The deflection of a magnetic needle is, however, changed far too little by such interference fields for it to be seen with the naked eye. Therefore, for mechanical magnetometers - in addition to an almost frictionlessly mounted magnetic needle - strong reading optics are required. In addition to the purely mechanical measurement, the Hall effect can be used to measure electrical magnetic fields. A more modern method is measurement with a proton precession magnetometer , which is based on subatomic interactions.
The first magnetometer was developed in 1832 by the German physicist and mathematician Carl Friedrich Gauß , who gave the description of the measuring device on December 18, 1833 in a lecture on the earth's magnetic field, Intensitas vis magneticae terrestris ad mesuram absolutam revocata (The strength of earth's magnetism reduced to absolute measurements) before the Royal Society, which was subsequently printed. In 1837 Gauß developed his invention, the unifilar magnetometer (a magnetic needle suspended on a torsion thread), with which measurements were time-consuming, together with Wilhelm Eduard Weber, to create the temperature-stable and fast-measuring bifilar magnetometer (a magnetic rod suspended on two threads).
Before the two developments by Gauss, an absolute measurement of the strength of magnetic fields was not possible. Alexander von Humboldt used the following method with devices from the French Gambey to determine strength: A magnetic needle or a magnetic rod is hung on a thread so that the needle or rod can rotate freely horizontally. The needle or the rod will align itself according to the locally effective earth's magnetic field. If the needle is brought outside of this line by an impact, it swings back to the starting position according to the strength of the applied magnetic field, but due to its angular momentum beyond it and then back again by the force of the magnetic field etc. The duration of this pendulum movement around the original orientation , the oscillation period, allows the calculation of the strength of the acting force, i.e. the magnetic field , if the torsional moment of inertia is known . An exact measurement, however, requires a constant strength of the magnet itself, which can change over time and especially with temperature. So it was not possible to calibrate the measurements. Gauss solved the problem by adding a second magnet to this experimental arrangement, the action of the first on the second freely suspended magnet competing with the earth's magnetic field. By bringing the two magnets in different positions to each other and measuring each time, the current strength of the measuring magnets can be calculated by comparison and the magnetic strength of the earth's magnetic field can be objectively determined. The positions that are favorable for the comparison are referred to as Gaussian positions.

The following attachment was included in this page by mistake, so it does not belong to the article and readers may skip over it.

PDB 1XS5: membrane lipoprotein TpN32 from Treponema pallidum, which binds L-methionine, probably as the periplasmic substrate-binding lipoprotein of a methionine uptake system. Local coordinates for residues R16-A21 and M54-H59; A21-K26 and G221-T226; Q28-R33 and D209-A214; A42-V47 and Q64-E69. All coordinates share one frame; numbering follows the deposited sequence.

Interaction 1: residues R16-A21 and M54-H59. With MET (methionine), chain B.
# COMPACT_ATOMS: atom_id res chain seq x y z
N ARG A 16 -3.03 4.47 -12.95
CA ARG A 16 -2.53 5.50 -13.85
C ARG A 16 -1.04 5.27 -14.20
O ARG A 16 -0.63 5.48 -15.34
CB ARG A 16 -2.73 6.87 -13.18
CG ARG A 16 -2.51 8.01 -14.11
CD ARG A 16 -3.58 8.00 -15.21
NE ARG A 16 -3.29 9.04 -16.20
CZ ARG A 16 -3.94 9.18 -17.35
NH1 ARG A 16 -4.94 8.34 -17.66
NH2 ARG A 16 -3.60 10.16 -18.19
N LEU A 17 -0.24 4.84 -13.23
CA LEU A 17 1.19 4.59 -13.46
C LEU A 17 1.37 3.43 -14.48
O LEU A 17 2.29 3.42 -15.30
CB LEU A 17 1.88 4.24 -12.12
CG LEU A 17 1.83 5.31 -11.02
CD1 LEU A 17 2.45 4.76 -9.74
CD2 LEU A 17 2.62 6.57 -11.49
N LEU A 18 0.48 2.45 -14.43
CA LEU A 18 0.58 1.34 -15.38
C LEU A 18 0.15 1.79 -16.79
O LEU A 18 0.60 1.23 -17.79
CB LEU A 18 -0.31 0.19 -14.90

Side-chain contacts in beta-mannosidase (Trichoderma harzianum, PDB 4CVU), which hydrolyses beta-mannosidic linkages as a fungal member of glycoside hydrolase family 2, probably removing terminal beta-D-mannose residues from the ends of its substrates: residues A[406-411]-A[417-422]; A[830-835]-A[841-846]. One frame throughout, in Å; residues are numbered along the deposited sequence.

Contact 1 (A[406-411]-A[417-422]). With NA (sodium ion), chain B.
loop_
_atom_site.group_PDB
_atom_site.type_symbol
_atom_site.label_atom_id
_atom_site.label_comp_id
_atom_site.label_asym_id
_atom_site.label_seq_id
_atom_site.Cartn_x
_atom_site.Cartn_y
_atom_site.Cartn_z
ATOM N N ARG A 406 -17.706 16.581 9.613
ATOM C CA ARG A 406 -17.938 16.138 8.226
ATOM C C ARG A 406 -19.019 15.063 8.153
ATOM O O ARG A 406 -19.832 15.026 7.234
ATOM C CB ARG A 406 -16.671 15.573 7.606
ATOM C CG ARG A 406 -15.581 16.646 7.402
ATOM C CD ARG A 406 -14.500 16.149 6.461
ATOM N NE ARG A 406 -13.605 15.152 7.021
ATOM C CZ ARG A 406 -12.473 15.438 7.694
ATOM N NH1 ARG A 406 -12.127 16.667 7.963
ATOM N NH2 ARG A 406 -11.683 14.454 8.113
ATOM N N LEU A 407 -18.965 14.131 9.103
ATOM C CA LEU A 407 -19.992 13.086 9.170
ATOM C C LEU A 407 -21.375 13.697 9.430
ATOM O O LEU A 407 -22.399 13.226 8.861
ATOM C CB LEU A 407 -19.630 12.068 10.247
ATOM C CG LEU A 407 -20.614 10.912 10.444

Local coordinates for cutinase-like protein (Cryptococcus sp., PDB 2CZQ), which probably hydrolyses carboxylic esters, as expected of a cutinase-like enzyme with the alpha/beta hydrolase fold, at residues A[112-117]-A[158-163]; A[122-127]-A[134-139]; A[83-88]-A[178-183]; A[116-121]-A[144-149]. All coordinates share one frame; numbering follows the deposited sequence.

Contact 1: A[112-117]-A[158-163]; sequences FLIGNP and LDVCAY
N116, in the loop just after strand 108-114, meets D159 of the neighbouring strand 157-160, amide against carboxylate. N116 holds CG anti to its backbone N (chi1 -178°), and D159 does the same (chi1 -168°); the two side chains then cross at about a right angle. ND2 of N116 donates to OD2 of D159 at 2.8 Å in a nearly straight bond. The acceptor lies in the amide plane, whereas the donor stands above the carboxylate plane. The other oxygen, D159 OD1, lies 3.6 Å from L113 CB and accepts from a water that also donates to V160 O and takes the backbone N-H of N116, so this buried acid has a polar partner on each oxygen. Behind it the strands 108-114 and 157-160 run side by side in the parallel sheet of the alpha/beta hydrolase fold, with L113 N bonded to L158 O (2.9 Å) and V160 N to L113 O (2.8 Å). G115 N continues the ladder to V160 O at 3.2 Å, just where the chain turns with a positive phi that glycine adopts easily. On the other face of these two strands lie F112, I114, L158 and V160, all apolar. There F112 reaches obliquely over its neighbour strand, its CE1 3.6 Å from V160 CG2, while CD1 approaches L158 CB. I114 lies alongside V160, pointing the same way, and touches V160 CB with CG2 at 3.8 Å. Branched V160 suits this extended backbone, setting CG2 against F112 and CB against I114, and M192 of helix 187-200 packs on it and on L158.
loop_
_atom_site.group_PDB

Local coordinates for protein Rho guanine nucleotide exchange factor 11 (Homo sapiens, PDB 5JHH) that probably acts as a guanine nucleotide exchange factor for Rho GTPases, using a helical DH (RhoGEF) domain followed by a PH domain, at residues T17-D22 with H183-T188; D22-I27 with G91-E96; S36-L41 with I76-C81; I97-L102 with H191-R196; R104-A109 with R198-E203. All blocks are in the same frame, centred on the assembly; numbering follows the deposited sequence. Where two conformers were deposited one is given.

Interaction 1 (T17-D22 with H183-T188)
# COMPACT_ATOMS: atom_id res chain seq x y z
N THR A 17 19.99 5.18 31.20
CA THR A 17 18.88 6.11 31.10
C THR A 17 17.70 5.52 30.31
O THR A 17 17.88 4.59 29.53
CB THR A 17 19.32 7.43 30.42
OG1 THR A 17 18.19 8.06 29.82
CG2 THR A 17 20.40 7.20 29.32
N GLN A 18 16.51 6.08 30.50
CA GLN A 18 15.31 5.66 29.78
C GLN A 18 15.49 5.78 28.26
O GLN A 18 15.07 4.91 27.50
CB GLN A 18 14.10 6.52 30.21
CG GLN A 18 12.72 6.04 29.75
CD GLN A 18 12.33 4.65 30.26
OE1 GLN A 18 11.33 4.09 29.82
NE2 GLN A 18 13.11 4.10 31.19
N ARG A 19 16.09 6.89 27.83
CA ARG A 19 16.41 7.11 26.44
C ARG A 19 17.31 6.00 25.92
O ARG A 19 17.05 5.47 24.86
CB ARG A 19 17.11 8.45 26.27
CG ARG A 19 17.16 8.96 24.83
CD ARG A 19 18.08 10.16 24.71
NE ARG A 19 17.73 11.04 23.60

Gauss achieved the precise determination of the different angles by attaching a small mirror to the magnet. With the help of a small telescope with crosshairs, he observed the mirror image of a scale about 6 m away from the structure. You can now easily calculate the current angle of rotation of the mirror by observing the position of the crosshairs on the scale. A replica of this experiment made on behalf of Wilhelm Weber can be found both in the iron-free wooden house that Gauß had built for his magnetic investigations in the garden of the Göttingen observatory and in the historical collection of the Faculty of Physics at the University of Göttingen.
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- Description of the bifilar magnetometer